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Edward Thompson: Wartime C.M.E. Discussion 2012 - 2020

Discussion in 'Steam Traction' started by S.A.C. Martin, May 2, 2012.

  1. S.A.C. Martin

    S.A.C. Martin Part of the furniture

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    My apologies!

    Absolutely.

    Not sure where the 56,000 miles per year for the A4s comes from. That is much lower than pre second world war and post second world war aimed annual mileages (which the LNER had as a centralized document stating that the A4 class should be achieving annual mileage of 75,000 in England and 70,000 miles in Scotland). During the second world war their mileages were lower (a quick glance shows an average of around 56,000 for the class for the five years of the war) which is perhaps where that stat comes from.

    I would be interested to see the equivalent LMS statistics compared to that I have found and am recording in a spreadsheet for the LNER.

    I don't have the equivalent LMS figures to hand and have never made such a comparison, so cannot comment. However if the writers on the LMS are as poor as the LNER has been served in terms of looking at the raw data, then there may be more to the overall story than just the "on the face of it" writings in some books.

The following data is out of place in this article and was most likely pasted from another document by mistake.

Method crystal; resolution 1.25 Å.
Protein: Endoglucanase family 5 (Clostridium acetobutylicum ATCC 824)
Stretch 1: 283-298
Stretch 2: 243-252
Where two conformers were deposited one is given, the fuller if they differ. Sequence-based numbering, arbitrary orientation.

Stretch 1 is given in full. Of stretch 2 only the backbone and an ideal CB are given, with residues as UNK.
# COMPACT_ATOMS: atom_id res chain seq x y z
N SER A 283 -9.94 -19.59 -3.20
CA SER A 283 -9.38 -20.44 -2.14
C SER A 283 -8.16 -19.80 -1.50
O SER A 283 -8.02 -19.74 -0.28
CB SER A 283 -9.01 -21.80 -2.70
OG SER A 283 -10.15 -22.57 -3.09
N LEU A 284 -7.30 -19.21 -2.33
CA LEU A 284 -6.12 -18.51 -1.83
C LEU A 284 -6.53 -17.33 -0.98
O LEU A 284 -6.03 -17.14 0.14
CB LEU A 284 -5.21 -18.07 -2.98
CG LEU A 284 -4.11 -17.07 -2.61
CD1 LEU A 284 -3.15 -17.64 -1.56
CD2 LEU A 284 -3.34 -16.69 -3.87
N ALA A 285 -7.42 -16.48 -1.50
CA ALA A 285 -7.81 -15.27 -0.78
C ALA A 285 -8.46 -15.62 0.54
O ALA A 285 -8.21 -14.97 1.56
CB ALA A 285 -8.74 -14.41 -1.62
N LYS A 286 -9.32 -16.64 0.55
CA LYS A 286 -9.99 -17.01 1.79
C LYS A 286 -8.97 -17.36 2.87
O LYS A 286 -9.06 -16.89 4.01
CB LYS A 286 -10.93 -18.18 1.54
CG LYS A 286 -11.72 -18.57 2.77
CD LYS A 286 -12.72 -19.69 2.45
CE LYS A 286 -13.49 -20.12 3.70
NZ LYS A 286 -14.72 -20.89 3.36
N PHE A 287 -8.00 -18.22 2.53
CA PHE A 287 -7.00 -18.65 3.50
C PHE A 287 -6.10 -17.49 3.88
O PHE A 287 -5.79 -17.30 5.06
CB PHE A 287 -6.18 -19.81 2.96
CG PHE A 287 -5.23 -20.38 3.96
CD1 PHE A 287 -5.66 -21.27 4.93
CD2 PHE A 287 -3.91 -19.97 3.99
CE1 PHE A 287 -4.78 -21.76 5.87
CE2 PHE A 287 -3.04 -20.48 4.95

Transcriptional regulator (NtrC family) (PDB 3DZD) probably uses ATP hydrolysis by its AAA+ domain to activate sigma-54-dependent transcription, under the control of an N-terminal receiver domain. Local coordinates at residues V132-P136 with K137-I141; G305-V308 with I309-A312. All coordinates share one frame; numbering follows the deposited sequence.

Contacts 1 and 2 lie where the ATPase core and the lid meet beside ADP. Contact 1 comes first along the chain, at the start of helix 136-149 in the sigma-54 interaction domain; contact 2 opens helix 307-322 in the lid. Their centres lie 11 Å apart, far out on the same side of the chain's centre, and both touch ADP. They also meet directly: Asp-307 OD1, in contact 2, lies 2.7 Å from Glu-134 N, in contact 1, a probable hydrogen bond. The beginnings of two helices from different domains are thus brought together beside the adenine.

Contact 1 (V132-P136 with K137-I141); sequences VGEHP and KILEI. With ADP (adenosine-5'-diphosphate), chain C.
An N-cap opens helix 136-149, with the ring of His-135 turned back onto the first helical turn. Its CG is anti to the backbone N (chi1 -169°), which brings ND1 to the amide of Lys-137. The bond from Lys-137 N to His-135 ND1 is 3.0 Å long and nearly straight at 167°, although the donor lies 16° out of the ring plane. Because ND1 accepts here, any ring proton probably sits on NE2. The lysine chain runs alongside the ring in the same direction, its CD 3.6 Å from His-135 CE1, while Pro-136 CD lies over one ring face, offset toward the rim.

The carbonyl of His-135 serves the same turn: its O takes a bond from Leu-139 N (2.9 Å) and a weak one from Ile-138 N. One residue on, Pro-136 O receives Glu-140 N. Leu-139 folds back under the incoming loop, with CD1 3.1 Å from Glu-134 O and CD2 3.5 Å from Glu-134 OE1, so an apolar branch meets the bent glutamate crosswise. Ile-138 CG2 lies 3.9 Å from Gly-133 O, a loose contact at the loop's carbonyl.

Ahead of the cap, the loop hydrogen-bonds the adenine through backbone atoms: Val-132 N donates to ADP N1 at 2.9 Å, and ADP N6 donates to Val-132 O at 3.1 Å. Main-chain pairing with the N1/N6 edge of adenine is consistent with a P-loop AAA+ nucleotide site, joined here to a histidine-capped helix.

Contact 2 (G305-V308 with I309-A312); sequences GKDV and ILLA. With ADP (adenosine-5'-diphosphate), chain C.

I would argue they're not comparable, despite the contemporary nature of their designs and the fact they're both Pacifics. The differences in the work they did is clear. Different weights, speeds, limits and the "common user" theme that had set in on the LNER for drivers and firemen was not necessarily the same as that applied to the LMS.

    No apologies necessary. It is an entirely relevant discussion to the topic here. The LMS and in particular Stanier had ties to members of the LNER (Gresley and then Thompson were both colleagues and friends of Stanier in many ways).

    I don't wish to denigrate LMS matters at all: I just think if we're being brutally honest about it, the GWR had an approach to railway engineering and in particular their locomotive stock that was abundantly better economically than other other three; at the other end of the chain you could quite cogently argue that the LNER, with the largest breadth and numbers of pre-grouping rolling stock, of which most were over 30 years of age, was at the bottom of the big four economically and locomotive stock wise.

    I think I had better leave it at that - I am most tired from what has been a very spreadsheet and word heavy day!